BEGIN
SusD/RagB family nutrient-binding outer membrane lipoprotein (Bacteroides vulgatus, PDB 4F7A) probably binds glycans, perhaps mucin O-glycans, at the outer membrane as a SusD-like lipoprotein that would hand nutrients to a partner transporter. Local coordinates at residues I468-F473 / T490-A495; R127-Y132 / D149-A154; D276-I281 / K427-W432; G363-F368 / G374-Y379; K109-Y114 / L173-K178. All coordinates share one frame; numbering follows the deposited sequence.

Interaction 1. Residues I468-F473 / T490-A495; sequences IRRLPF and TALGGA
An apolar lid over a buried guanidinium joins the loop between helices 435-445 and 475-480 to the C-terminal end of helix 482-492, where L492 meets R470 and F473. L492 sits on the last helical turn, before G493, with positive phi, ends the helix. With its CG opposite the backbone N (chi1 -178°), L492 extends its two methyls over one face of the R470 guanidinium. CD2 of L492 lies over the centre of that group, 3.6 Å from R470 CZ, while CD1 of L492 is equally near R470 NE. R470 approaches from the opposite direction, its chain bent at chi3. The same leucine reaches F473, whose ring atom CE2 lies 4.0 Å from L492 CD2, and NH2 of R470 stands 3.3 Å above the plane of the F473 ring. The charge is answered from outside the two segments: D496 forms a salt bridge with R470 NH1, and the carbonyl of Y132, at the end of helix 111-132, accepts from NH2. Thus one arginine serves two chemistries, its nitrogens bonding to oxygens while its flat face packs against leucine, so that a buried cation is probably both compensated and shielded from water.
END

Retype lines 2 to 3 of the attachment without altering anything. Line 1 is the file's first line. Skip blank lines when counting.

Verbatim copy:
Interaction 1. Residues I468-F473 / T490-A495; sequences IRRLPF and TALGGA
An apolar lid over a buried guanidinium joins the loop between helices 435-445 and 475-480 to the C-terminal end of helix 482-492, where L492 meets R470 and F473. L492 sits on the last helical turn, before G493, with positive phi, ends the helix. With its CG opposite the backbone N (chi1 -178°), L492 extends its two methyls over one face of the R470 guanidinium. CD2 of L492 lies over the centre of that group, 3.6 Å from R470 CZ, while CD1 of L492 is equally near R470 NE. R470 approaches from the opposite direction, its chain bent at chi3. The same leucine reaches F473, whose ring atom CE2 lies 4.0 Å from L492 CD2, and NH2 of R470 stands 3.3 Å above the plane of the F473 ring. The charge is answered from outside the two segments: D496 forms a salt bridge with R470 NH1, and the carbonyl of Y132, at the end of helix 111-132, accepts from NH2. Thus one arginine serves two chemistries, its nitrogens bonding to oxygens while its flat face packs against leucine, so that a buried cation is probably both compensated and shielded from water.